Data Science Tools Can Help Boost Speed, Quality of MRI Reconstruction

SEP 20, 2022

September 20, 2022 - Published in the Proceedings of the National Academy of Sciences of the United States of America (PNAS), new research findings from the University of Minnesota indicate that the use of data science tools can enhance traditional methods of magnetic resonance imaging (MRI) reconstruction, resulting in image reconstruction on par with that achieved through deep learning.

In general, traditional MRIs are time-consuming. Although this is a factor that can be worked around, there is a great deal of clinical interest in minimizing the issue.

Using data science tools and ideas gleaned from deep-learning methods, researchers from the University of Minnesota have discovered a way to fine-tune a traditional MRI reconstruction method called compressed sensing that can speed up the MRI process.

“MRIs take a long time because you’re acquiring the data in a sequential manner,” explained Mehmet Akçakaya, PhD, an associate professor in the U of M College of Science and Engineering and senior author of the paper, in a press release. “We want to make MRIs faster so that patients are there for shorter times and so that we can increase the efficiency in the healthcare system.”

The fine-tuned compressing sensing method is nearly as high-quality as deep learning, the researchers said.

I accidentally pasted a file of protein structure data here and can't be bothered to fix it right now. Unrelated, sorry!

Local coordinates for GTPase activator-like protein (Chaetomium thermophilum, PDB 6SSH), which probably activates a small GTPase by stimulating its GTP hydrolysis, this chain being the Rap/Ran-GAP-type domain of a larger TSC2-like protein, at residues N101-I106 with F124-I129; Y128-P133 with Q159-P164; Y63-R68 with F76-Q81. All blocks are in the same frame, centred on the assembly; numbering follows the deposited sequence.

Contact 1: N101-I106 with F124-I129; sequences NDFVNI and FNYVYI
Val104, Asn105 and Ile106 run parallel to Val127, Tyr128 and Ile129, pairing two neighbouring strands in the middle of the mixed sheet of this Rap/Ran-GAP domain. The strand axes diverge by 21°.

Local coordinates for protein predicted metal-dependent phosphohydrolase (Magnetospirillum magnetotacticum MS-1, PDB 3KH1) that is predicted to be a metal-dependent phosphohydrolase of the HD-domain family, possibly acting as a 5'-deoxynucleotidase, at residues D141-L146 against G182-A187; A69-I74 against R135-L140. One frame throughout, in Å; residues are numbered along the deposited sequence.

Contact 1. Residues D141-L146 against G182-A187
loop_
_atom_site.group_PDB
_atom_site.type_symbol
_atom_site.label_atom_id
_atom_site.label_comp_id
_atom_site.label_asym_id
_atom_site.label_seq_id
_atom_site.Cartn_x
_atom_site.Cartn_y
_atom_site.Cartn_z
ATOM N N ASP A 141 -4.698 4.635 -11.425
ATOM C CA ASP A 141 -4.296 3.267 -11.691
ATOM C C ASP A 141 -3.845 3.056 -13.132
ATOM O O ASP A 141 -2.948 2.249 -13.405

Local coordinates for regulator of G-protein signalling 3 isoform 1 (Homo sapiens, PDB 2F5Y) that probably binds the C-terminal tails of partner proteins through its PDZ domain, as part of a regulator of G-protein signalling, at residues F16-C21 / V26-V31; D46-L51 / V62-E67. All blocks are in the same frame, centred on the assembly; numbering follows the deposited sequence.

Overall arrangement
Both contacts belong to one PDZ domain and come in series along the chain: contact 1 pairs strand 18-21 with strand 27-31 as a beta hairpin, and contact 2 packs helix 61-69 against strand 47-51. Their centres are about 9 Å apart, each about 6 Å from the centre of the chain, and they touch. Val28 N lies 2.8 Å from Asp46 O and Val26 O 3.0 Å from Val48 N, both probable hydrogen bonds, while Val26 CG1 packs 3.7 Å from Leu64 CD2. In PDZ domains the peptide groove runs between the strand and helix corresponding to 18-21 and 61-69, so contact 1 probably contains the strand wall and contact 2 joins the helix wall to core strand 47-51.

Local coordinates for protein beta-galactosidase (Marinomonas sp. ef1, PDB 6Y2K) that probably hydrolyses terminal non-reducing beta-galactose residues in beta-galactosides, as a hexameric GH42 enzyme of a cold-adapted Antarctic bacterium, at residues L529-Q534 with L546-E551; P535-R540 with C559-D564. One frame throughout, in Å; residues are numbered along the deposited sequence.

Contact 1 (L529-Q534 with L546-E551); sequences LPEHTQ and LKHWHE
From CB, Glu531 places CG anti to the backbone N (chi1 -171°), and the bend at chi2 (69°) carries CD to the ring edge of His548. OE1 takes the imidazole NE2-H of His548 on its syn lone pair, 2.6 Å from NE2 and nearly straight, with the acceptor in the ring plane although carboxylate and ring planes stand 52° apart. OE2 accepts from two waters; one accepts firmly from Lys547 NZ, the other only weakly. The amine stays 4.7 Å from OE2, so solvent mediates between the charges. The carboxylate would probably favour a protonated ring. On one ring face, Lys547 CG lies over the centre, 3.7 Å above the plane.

Deep learning, a subset of machine learning, is increasingly being used to speed up MRI image reconstruction. The process includes eliminating certain frequencies and using a deep-learning algorithm to perform predictions and fill in the gaps of the missed frequencies.

However, researchers also noted that the use of machine learning might result in biases, skewing results. Thus, improving traditional methods to reach the same levels of success as deep learning could be a viable alternative.

“There’s a lot of hype surrounding deep learning in MRIs, but maybe that gap between new and traditional methods isn’t as big as previously reported,” continued Akçakaya. “We found that if you tune the classical methods, they can perform very well. So, maybe we should go back and look at the classical methods and see if we can get better results. There is a lot of great research surrounding deep learning as well, but we’re trying to look at both sides of the picture to see where we can find the best performance, theoretical guarantees and stability.”

Despite its potential drawbacks, deep-learning methods are increasingly being applied in clinical care.

For example, recent research shows that a deep learning tool trained to identify and classify brain tumors based on standard MRIs may help neuroradiologists diagnose patients.

Further, different types of deep learning can be used to improve clinic operations and provide clinical decision support.

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